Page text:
Travel

The Sea Is Waiting: Travel & Diving in the New Normal

By Ingrid on 6/25/20

A Trip Report by Amy Christopher:

Life was rolling along just wonderfully until right about March 12. Our world changed overnight and suddenly things we took for granted were no longer accessible or if they were, they were certainly not easy. For those of us who dive and travel frequently, the abrupt halt to our favorite activities was difficult and a little bit depressing. As our country begins to reopen I felt it was time to get back on an airplane, get back to the ocean, and get back to diving. This last weekend I packed my dive gear and headed to Fort Lauderdale, FL, and then made a beeline straight for Key Largo.

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The travel aspect of my trip was pretty much as I expected. I flew Southwest on a nonstop flight from Denver to Fort Lauderdale. Face coverings were required inside the airport and throughout the duration of the flight. Security was a breeze and most passengers on the terminal transit train made an effort to distance themselves from each other. The boarding process was no different from before with the exception of smaller group sizes to adhere to physical distancing. Did all passengers abide by the rules? Yes, most did. Those who did not were politely asked to wear a face-covering and one was provided for anyone who did not have one. Southwest is keeping the middle seat unoccupied (unless you are a family) and state that they will continue to do so for the majority of the summer. The beverage service for flights over 250 miles was limited to a can of water and a bag of snack mix. The plane was extremely clean though I did wipe down my seating area with disinfectant wipes as an added precaution. I did not feel at all uncomfortable during the flight.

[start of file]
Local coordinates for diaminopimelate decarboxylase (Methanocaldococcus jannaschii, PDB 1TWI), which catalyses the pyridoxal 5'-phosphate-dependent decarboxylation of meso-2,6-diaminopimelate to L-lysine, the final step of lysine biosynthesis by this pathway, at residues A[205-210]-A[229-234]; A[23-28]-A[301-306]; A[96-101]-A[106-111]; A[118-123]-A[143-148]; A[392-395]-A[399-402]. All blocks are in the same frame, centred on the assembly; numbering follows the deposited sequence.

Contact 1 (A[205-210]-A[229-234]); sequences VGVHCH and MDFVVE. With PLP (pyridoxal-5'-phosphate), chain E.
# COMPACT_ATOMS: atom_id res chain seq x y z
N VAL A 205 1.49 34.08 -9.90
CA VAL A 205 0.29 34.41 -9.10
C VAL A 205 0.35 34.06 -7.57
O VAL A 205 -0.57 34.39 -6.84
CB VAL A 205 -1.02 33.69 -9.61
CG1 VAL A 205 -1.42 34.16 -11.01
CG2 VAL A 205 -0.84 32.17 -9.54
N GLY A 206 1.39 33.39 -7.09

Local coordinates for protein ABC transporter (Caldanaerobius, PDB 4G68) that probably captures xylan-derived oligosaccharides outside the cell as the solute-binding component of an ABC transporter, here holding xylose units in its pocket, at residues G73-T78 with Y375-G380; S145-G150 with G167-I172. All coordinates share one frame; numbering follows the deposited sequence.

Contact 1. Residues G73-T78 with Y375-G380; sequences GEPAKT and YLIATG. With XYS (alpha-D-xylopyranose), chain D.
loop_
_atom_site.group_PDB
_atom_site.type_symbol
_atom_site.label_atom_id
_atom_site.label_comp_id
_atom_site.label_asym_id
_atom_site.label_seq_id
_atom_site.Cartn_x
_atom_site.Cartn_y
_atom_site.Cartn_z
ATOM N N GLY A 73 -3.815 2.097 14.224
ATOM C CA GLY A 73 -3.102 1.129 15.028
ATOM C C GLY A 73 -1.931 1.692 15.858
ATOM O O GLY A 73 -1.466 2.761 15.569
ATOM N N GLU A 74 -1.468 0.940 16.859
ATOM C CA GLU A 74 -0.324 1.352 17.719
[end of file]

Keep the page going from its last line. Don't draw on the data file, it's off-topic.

Upon arrival in Fort Lauderdale, I fetched my bag and headed to the rental car facility. Unfortunately, many of the rental car kiosks were horribly understaffed given the high number of customers waiting for cars. There were markers to assist with physical distancing that most people adhered to. Masks were required once approaching the agent desk but I saw many folks disregarding this request. I got my car and happily headed into the traffic where there were no crowds in my car!

As I approached Key Largo I felt a sense of happiness and relief; I could smell the ocean and feel the heavy, tropical air. Just knowing that I was going diving in about 12 hours lifted my spirits! I stopped at a grocery store for some snacks and everyone was required to wear a face-covering while inside the store. I checked in, wiped down my room (added precaution, the room was very clean), and got my dive gear organized!

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I dove with Sea Dwellers Dive Center, the same operator Ocean First has been using for the past 10 years in Key Largo. Due to new COVID requirements, local dive businesses can only operate at 50% capacity (14 or 16 if there are family members per boat). Although this has to be a significant challenge financially, all operations have the same restrictions. Face coverings are required on board at all times and the crew did a good job of enforcing this in a polite, courteous way. They kindly request that regulators stay in your mouth until you are back at your station and can put your face covering up. I set up my gear and was super stoked to get back in the water!